Polly: Our adopted son’s mother is also adopted so we chose to do some genetic testing for him to tell us his ethnic origins (his birth mom had taken on the culture of her adoptive family and was unsure of her own ethnic makeup). However, $100 and a very combative cheek swab (in which our dog and cat might have participated) later we now know nothing more than that Little Dude is probably not white. Duh! Don’t bother with these kinds of genetic tests.
Michelle: I recommend screening for birth defects to all my pregnant patients. It’s actually mandatory for me to offer it but not mandatory for patient’s to do it. Most do. I recommend genetic testing when those tests come back abnormal. I also recommend genetic testing to my pregnant patients who will be 35 yrs of age or older at delivery (“Advanced Maternal Age”). Genetic testing is so easy now. You no longer need to perform an amniocentesis (needle through your belly) to obtain fetal cells. Now fetal DNA can be extracted from a vial of Mom’s blood. With 98-99% accuracy, they can tell you that your child does not have Down Syndrome or Trisomy 18. They can also tell you the sex. There are several companies that perform this test under their respective brand names. But the generic name for this is Cell-Free DNA testing.
How did you decide who was going to carry (if you and your partner both can)?
Christina: I was pretty anti-kids until my boss got pregnant when I was 28 and watching her belly grow made my hormones go BABY NOW, IN MY STOMACH. NOW. I WANT IT. So, I had pretty strong feelings about me being the one to carry. I also had an employment situation where the only way I would get any paid time off would be if I was the one delivering the child (they changed their policy to 6 weeks paid time off the instant I got knocked up WOOOO). My wife had gone through her baby crazy phase in her mid-20s, but had moved past it and also had a couple of genetic issues she was concerned about passing down. I think if it had gotten to the point where the fertility center wanted to move to IVF, we’d try getting her knocked up instead of me. She had thought maybe she’d have the next one (if there is a next one), but watching me go through pregnancy and labor has made her anti-carrying.
Lucy: We both carried and had pretty different pregnancies and deliveries (I delivered vaginally, she had a scheduled c-section). We both wanted to carry a baby and she was going to go first but the timing with school wasn’t working so we swapped and I went first. I am not sure I would have been so keen on it if I had watched her go through it first. But, I was an excellent non-birth parent because I knew all the stuff and could anticipate things she needed both during her pregnancy and after delivery.
Marybeth: We both planned to, but it did not work out for Michelle. So I carried both babies. I had fairly easy pregnancies and both were vaginal deliveries. I had a plan to try the birthing process without an epidural. Mason was tricky. Be open-minded with your “plans!” Anytime I tried to move, his heart rate would drop. Turns out the umbilical cord was wrapped pretty tight around his neck. So all of those nifty position changes I learned in birthing class weren’t possible when I could not move from my one position. In short order I asked for an epidural. It was heaven. Fast forward to Alisa, no time for an epidural. I hardly pushed for five minutes and she was here! I was happy to have experienced both!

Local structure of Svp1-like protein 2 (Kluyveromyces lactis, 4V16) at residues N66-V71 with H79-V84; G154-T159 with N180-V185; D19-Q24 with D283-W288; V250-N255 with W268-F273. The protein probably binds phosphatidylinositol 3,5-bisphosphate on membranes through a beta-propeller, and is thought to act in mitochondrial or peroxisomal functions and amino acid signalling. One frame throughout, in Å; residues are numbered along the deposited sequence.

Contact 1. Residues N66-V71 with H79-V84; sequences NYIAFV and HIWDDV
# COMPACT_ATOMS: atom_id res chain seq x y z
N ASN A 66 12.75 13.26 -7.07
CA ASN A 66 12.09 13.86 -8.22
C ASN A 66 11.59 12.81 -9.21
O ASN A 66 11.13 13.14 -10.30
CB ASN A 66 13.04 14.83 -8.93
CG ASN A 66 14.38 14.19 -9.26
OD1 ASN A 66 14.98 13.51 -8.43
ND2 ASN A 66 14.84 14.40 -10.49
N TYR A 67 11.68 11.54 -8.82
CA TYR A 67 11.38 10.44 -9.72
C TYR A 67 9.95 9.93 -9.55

I would be beyond thrilled to hear queer lady perspectives on egg freezing. Really anything at all about that.
Michelle: Ob/Gyn perspective: For years they could not generate a live baby from a frozen egg and therefore only recommended freezing embryos (eggs after they’ve been fertilized). In the past 5-10 yrs, advances in medical science and technology have made this a possibility. But please note, the take home baby rates are lower. Patients who take advantage of this are women who are about to undergo chemotherapy that may make them infertile. So they are referred to a reproductive endocrinologist for ovarian hyperstimulation and egg retrieval to harvest their eggs for freezing to use later after they are in remission from their cancer. Queer lady perspective: It would be really cool to have frozen some of my eggs and thaw them when they finally have the medical technology of fertilizing my egg with DNA extracted from Marybeth’s egg. Our hypothetical children would be both or ours genetically.
Did you find out the assigned sex of your child? Do you think it’s better to know or not?
Christina: We did! We mostly decided to find out boy or girl so we would know which sex of names to focus on, how to decorate and so we would get baby clothes that weren’t just yellow or green. We were very happy knowing, though I understand why the surprise would be fun as well. We did (and still do) work hard to make the distinction between sex and gender when discussing the baby.